Eat Your Way to a Healthy Prostate

By David Blyweiss, M.D., Advanced Natural Wellness

January 13, 2016

  • Is there a link between testosterone and prostate cancer?
  • Here’s where the real threat lies
  • …And 3 ways to slash your risk

In last Friday’s issue of Advanced Natural Wellness, I talked about the benefits of bio-identical hormone replacement therapy for men and women. And it triggered some pretty serious questions about prostate cancer.

I get it. Over the years there have been plenty of mixed messages about testosterone and prostate cancer. That makes it hard to know what’s true and what isn’t.

Well, let me clear something up for you.

Just a couple of years ago, 46 experts from the U.S., Finland, Germany, Japan and other countries collaborated on a huge undertaking. These folks represented major research centers. Some were from the National Cancer Institute, John Hopkins and the Fred Hutchinson Cancer Research Center. Others hailed from Helsinki University and Oxford.

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They analyzed the data points and results of 18 studies on male hormones and prostate cancer. And they came to a conclusion. “There were no statistically significant associations between serum concentrations of testosterone [or any other androgen] and the risk of prostate cancer.”

In other words, risk levels were almost identical in men with the highest levels of testosterone and those with the lowest.

And if you want the truth, there are other things in your life that likely have a much larger role than testosterone when it comes to your chances of developing prostate cancer.

For example, here’s something I’ll bet you’ll find surprising.

If you drink two or more glasses of milk a day on a regular basis, you’re almost twice as likely to develop prostate cancer than if you passed it up altogether. Other dairy products like cheese and ice cream just add fuel to the fire and increase your risk even further.

And what about red and processed meats? Once again…double the risk.

All of these foods are also fattening. And being overweight is another risk factor for prostate cancer, especially the more aggressive type.

Now, I’ve always said what you eat is one of the easiest and most effective ways to sidestep cancer. And that includes cancer of the prostate.

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You see, your body is actually designed to kill cancer cells before they can multiply. But if you’re eating foods that shut your natural defenses down, some of those mutated cells could slip through.

So the idea is to flood your body with foods and nutrients that that help keep this process in check.

What do I recommend?

There’s a group of vegetables referred to as “cruciferous” or “brassica” vegetables. These include arugula, bok choy, broccoli, Brussels sprouts, cabbage, cauliflower, collard greens, kale, mustard greens, radishes, rutabaga, turnips and watercress.

These veggies contain powerful phytonutrients called sulfuraphane andindoles that have anti-cancer properties.

Just three or more servings a week can shrink your risk of prostate cancer by about 41%.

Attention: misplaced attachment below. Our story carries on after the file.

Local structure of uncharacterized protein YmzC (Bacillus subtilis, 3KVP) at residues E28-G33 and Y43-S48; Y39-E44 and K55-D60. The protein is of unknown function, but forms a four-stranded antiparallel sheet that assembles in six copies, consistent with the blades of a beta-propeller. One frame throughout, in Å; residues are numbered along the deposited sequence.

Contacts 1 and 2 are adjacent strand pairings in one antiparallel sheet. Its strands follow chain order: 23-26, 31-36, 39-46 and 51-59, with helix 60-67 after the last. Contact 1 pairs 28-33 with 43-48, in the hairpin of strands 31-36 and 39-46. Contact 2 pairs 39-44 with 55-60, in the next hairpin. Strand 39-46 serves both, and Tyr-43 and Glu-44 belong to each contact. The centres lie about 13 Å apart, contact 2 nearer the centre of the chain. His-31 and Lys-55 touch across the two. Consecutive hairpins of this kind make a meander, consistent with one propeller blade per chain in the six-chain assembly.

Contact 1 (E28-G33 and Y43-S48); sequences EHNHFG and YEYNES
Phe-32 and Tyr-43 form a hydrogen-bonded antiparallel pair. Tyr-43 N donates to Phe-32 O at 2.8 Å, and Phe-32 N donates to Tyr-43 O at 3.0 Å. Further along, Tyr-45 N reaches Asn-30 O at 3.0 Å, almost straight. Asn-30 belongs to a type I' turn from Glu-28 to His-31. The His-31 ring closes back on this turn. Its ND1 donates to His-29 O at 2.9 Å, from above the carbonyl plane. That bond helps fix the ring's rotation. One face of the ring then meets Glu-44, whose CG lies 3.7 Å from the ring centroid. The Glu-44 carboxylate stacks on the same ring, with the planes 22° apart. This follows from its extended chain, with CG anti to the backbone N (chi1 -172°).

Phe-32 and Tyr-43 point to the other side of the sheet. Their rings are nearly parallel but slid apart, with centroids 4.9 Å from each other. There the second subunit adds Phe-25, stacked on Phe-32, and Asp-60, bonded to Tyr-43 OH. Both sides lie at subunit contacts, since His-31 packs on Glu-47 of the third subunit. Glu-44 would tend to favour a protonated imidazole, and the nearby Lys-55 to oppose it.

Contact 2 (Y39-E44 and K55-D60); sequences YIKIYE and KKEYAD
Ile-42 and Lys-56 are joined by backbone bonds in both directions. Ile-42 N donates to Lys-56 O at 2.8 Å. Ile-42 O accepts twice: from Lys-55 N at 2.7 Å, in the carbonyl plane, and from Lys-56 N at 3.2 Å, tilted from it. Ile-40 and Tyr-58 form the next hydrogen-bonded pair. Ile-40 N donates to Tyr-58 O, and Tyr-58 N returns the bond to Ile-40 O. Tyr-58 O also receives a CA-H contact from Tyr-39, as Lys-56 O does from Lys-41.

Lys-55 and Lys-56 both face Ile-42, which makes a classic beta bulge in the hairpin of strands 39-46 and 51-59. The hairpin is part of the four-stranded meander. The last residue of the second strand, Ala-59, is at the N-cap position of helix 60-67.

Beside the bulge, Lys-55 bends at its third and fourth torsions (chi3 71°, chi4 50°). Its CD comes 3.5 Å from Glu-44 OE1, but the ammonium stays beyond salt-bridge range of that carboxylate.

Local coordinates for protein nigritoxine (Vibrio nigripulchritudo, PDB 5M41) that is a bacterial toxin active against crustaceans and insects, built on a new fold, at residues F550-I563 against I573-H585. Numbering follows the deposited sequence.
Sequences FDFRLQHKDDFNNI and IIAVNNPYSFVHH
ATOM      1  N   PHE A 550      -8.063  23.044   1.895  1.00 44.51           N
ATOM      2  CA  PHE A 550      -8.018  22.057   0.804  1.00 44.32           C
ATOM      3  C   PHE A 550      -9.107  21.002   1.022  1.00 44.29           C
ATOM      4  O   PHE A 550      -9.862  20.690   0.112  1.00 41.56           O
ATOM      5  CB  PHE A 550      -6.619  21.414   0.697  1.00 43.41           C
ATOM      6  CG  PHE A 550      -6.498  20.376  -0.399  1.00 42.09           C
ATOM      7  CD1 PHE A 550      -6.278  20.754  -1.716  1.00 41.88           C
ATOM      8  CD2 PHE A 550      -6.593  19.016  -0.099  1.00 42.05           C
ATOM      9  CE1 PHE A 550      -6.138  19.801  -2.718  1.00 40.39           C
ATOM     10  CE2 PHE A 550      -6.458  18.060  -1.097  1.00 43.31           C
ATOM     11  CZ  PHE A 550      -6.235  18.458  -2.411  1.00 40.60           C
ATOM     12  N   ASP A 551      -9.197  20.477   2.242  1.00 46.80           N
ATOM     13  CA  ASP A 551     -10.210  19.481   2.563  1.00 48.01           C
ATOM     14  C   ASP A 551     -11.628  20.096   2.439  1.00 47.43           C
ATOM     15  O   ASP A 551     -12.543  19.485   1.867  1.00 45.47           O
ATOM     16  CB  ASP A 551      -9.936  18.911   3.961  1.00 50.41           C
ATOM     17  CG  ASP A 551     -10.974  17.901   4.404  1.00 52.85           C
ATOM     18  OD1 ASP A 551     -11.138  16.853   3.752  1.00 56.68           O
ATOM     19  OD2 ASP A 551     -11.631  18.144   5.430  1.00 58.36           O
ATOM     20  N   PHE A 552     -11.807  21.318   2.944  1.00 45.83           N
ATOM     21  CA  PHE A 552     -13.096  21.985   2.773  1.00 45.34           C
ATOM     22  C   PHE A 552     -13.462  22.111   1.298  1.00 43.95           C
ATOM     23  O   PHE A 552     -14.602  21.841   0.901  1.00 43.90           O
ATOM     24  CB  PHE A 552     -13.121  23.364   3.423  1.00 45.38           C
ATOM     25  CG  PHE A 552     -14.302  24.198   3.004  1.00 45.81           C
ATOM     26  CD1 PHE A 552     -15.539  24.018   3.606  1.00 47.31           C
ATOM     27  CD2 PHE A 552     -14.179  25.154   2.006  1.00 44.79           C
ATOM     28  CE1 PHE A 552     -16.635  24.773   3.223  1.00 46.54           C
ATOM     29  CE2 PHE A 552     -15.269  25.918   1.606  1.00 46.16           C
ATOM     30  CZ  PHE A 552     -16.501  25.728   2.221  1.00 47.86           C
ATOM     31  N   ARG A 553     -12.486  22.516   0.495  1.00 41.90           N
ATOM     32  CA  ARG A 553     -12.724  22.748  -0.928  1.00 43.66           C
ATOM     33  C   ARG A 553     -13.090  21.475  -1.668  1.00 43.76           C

Pomegranate juice is another natural wonder when it comes to warding off prostate cancer. First, it lowers levels of inflammation that place you at risk for prostate cancer. But more importantly, it can stop cancer cells from spreading…even kill them off.

Lycopene-rich tomatoes are a great cancer fighter, too. Lycopene is a powerful antioxidant that can slash the risk of prostate cancer by about a third. It’s also associated with low PSA levels.

In an odd twist, the lycopene in canned tomatoes is much more absorbable than that in the fresh fruit. Go for an organic brand that has a low salt content…or supplement with 6.5 mg of lycopene daily.

Healthy fats, like those found in olive oil, nuts and wild-caught seafood can also cut your risk.

Don’t let bad food habits seal your fate. Remember…an ounce of prevention is worth a pound of cure. And that’s never been truer than when it comes to cancer.

Resources:
Endogenous Hormones and Prostate Cancer Collaborative Group, Roddam AW, et al. Endogenous sex hormones and prostate cancer: a collaborative analysis of 18 prospective studies. J Natl Cancer Inst. 2008 Feb 6;100(3):170-83.

Tseng M, et al. Dairy, calcium, and vitamin D intakes and prostate cancer risk in the National Health and Nutrition Examination Epidemiologic Follow-up Study cohort. Am J Clin Nutr. 2005 May;81(5):1147-54.

Rohrmann S, et al. Meat and dairy consumption and subsequent risk of prostate cancer in a US cohort study. Cancer Causes Control. 2007 Feb;18(1):41-50.

Giovannucci E, et al. A prospective study of dietary fat and risk of prostate cancer. J Natl Cancer Inst. 1993 Oct 6;85(19):1571-9.

Cohen JH, et al. Fruit and vegetable intakes and prostate cancer risk. J Natl Cancer Inst. 2000 Jan 5;92(1):61-8

Wang L, et al. Pomegranate and its components as alternative treatment for prostate cancer. Int J Mol Sci. 2014 Aug 25;15(9):14949-66.

Fraser ML, et al. Lycopene and prostate cancer: emerging evidence.Expert Rev Anticancer Ther. 2005 Oct;5(5):847-54.

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